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PROCEEDINGS - Practice and procedure - Limitation periods

Friday, May 22, 2020 @ 9:06 AM  

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Appeal by the plaintiffs, the Beniuks, from the summary dismissal of their action against the Municipality of Leamington. The plaintiffs’ residence abutted a rural roadway originally constructed prior to 1927 as a farm access trail. In 2006, the roadway experienced a significant increase in heavy truck traffic. The plaintiffs and neighbours complained to the Municipality at a February 2008 council meeting. The Municipality declined to reconstruct the road. The plaintiffs retained an engineering firm who opined that vibrations from the traffic caused structural damage to the plaintiffs’ residence. In December 2009, the plaintiffs commenced a proceeding before the Ontario Municipal Board claiming that the construction of the road caused injurious affection. In January 2018, the Board concluded that it had no jurisdiction on the basis that the claim related to post-construction use rather than injurious affection arising from the roadway’s construction. A few days later, the plaintiffs commenced a civil action against the Municipality seeking damages for nuisance and negligence based on ongoing damage to their home caused by the roadway. A motion judge dismissed the action on the basis that it was statute-barred, and that the Municipality’s duty of care to keep roads in a reasonable state of repair did not extend to adjoining landowners. The plaintiffs appealed.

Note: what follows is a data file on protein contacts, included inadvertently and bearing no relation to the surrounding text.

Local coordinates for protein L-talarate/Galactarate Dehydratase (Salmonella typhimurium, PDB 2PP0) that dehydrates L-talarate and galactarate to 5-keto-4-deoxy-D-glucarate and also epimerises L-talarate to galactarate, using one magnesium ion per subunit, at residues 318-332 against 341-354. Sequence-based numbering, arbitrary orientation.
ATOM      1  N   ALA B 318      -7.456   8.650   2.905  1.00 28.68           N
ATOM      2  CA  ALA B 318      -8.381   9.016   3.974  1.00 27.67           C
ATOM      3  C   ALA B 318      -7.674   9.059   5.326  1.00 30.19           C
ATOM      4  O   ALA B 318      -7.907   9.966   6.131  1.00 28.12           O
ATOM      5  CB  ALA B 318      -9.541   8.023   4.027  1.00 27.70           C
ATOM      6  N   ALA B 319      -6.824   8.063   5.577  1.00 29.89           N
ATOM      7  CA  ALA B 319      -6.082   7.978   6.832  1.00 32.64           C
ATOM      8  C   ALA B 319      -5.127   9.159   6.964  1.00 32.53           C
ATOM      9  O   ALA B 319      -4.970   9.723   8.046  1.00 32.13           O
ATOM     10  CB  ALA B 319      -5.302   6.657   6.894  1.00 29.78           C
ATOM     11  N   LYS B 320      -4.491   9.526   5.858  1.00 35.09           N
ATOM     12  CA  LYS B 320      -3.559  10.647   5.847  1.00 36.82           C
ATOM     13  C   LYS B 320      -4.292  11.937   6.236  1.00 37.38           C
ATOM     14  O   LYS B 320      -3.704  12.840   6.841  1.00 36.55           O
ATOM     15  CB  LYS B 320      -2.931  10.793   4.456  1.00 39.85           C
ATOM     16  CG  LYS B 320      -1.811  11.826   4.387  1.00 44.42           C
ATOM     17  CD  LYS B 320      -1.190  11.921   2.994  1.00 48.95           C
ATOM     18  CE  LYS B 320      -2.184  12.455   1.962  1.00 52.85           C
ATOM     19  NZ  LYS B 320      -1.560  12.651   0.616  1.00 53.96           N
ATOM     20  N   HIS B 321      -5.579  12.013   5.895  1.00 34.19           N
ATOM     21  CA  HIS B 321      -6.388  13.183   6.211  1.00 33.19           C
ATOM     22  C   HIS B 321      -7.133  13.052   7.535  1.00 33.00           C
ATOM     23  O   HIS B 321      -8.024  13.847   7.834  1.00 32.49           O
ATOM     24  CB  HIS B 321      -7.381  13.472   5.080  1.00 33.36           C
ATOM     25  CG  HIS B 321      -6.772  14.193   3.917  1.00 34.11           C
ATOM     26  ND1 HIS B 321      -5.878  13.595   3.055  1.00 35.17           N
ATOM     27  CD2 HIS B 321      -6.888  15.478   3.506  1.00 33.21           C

HELD: Appeal allowed in part. The motion judge correctly found that the 10-year limitation period under s. 4 of the Real Property Limitations Act did not apply to the plaintiffs’ claim, as it was not a claim to recover land. There was no error in the motion judge’s conclusion that the general two-year limitation period applied and thus barred most of the plaintiffs’ action. Given the Municipality’s immediate challenge to the Board’s jurisdiction in 2010, it was not legally appropriate from a discoverability perspective for the plaintiffs to await the Board’s decision in 2018 prior to commencing civil proceedings. However, there was evidence before the motion judge that supported the occurrence of some damage within the two-year period before the action commenced. There was thus a genuine issue for trial as to whether the limitation period had expired in respect of ongoing tortious conduct. In addition, it was appropriate to leave open for trial the issue of whether the Municipality owed the plaintiffs a duty of care under s. 44 of the Municipal Act in respect of such damage.

Beniuk v. Leamington (Municipality), [2020] O.J. No. 1294, Ontario Court of Appeal, K.M. van Rensburg, D. Paciocco and J.A. Thorburn JJ.A., March 25, 2020. Digest No. TLD-May182020009